Wi-ly Fi. Travelers often look for free Wi-Fi hot spots. Don't connect to a free network until you confirm it is legitimate and secure. You could be connecting to a scam network, opening up access to information you send over the internet, and possibly even to your credit card number, usernames and passwords. Don't bank or shop while connected to public or unsecured Wi-Fi. On a similar note, CNET recently warned that malicious QR codes are being used by scammers to connect with computers and smartphones. Cybersecurity experts say these QR codes have been found on parking meters, restaurant flyers and other places. If you scan the QR code to redeem an offer or access information, you might allow malicious links embedded with malware to be downloaded onto your phone, which, in turn, may allow bad actors to access your login credentials and payment card numbers you've saved at retailers' sites. The FBI offers some tips to protect yourself from malicious QR codes.
Ignore the spin. People are getting an official-looking letter from the "Records Division" at P.O. Box 2910, Kennesaw, GA 30156-9843, offering information about state "benefits" you might qualify for. It may look official, and even mention your specific state, but it's far from legit. Fine print in the mailing states: "Not affiliated with or endorsed by any government agency." This letter comes from a lead generator trying to collect and sell marketing leads for burial insurance companies. Don't fill out the form. Bury it in your recycling bin.
I owe you nothing. The wordy email carried the subject "Reminder. Pay the debt within two days." Inside, the sender warns "Here is the proof I hacked this email. Your password at the time when I got access to your email: XXXX." It was a very old username for an unimportant website access, and the recipient knew she'd only used it once. (Remember: Do not reuse usernames and passwords!) The strange grammar in the email shouted "scam," not to mention that it contained a false threat: "As a systematic adult websites visitor, you are the only one who is responsible for all the consequences of that." The emailer demanded $1,650 in Bitcoin, as "a considerably fair payment for all the hard work done by me." This email hopes to ensnare (the many) people who watch porn online, but that's just throwing spaghetti against the wall and hoping it will stick. Read the entire email here. Information from corporate data breaches--such as the infamous Equifax breach of 2017, in which millions of people's information was stolen--is traded on the "dark web," so change your login credentials frequently and use password management software to help you keep track of them.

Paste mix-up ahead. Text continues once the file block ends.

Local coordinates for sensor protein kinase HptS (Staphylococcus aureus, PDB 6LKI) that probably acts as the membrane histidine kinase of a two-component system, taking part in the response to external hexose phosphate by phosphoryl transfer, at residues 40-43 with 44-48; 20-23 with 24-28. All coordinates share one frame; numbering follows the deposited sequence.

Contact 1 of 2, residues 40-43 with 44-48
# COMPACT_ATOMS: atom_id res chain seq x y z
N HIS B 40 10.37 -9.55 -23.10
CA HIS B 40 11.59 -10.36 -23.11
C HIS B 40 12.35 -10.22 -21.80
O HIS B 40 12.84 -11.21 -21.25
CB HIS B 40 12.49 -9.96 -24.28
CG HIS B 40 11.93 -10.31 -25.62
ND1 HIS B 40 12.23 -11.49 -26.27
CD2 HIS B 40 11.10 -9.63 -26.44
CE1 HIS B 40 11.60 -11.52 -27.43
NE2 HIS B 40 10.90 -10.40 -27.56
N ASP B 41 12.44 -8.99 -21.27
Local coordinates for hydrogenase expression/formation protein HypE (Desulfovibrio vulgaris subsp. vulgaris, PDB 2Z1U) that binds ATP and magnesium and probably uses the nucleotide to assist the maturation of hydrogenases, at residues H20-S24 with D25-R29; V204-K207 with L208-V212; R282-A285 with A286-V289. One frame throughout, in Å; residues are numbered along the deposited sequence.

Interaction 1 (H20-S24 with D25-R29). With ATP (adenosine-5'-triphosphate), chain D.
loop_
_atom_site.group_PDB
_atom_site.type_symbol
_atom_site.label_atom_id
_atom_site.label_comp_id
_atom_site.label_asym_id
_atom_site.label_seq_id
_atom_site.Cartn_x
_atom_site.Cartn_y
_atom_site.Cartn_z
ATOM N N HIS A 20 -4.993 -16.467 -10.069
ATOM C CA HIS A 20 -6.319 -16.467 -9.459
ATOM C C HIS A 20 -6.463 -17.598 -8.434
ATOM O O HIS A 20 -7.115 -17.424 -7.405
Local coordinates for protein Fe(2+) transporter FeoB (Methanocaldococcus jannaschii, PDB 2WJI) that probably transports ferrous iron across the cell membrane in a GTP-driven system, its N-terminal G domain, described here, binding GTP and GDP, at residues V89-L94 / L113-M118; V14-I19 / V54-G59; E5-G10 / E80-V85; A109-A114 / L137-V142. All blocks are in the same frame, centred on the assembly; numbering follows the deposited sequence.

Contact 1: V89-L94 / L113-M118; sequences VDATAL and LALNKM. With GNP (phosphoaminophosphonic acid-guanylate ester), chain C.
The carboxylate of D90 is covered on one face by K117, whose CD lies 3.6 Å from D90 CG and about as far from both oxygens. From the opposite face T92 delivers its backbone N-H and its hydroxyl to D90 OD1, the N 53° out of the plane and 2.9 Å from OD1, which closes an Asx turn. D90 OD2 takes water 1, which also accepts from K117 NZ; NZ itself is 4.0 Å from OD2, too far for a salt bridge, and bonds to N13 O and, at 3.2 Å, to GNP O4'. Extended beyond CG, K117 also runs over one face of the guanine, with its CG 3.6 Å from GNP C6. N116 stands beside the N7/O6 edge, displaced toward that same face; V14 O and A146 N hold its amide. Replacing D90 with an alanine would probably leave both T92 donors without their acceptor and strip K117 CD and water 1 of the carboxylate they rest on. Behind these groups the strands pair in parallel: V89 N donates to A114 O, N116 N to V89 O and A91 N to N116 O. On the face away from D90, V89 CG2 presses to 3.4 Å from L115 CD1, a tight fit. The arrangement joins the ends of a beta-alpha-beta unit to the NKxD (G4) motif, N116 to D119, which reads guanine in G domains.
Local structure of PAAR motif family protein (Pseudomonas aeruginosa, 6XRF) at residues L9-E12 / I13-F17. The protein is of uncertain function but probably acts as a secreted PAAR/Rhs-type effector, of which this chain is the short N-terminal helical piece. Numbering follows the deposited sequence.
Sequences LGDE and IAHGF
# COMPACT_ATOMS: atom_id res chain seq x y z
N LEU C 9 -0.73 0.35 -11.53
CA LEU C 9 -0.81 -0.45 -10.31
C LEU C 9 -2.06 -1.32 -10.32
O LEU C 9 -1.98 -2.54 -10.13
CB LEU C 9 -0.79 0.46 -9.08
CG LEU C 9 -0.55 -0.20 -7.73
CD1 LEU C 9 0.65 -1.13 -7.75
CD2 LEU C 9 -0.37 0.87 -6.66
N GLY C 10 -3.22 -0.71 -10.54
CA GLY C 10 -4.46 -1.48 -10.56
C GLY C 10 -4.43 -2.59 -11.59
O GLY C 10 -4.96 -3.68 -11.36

I spy. A recent email reminded the recipient that "We have been trying to reach you in order to deliver your $750 Amazon Gift Card." The recipient recognized the hallmarks of a scam. When he "hovered" his mouse (do not click!) over the links in the email (a button titled "Accept Money" and the "unsubscribe" link) he saw a url that is often used to download malicious software, like spyware, onto the computers of people who click the links. There is only one response to such an email: Delete!
Negative exposure. There's a slew of documentaries about the terrible things that happen to people who are not careful online. (We're not blaming victims, but pushing for awareness that might help people stop themselves from doing regrettable things.) The Netflix series Web of Make Believe: Death, Lies and the Internet tells some awful stories, but the ones concerning young women caught up in a local sextortion scam was super ugly. They thought they'd found romance and did some silly things involving photos for the sake of love, and then were terrorized for it. The perp (quite the nasty little hacker!) was found, prosecuted and incarcerated. We won't spoil the story, but even if you don't watch, spread the word among young people you know not to "overshare" with people they meet online. And teen girls are just one target. The Federal Trade Commission is warning LGBTQ+ communities that evildoers are lurking on dating apps in the guise of potential romantic partners and urging the people they attract to share "explicit photos." Send photos and the blackmail begins, with threats of publicly posting your private chats and photos unless you send money (natch, using gift cards, wires or P2P payment apps). The FTC says (duh!) don't share sexy photos and other personal information with someone you just met on a dating app. And, it warns, "Don't pay scammers to destroy photos or conversations. There's no guarantee they'll do it." If you're a victim, file a complaint with the FBI Internet Crime Complaint Center (IC3).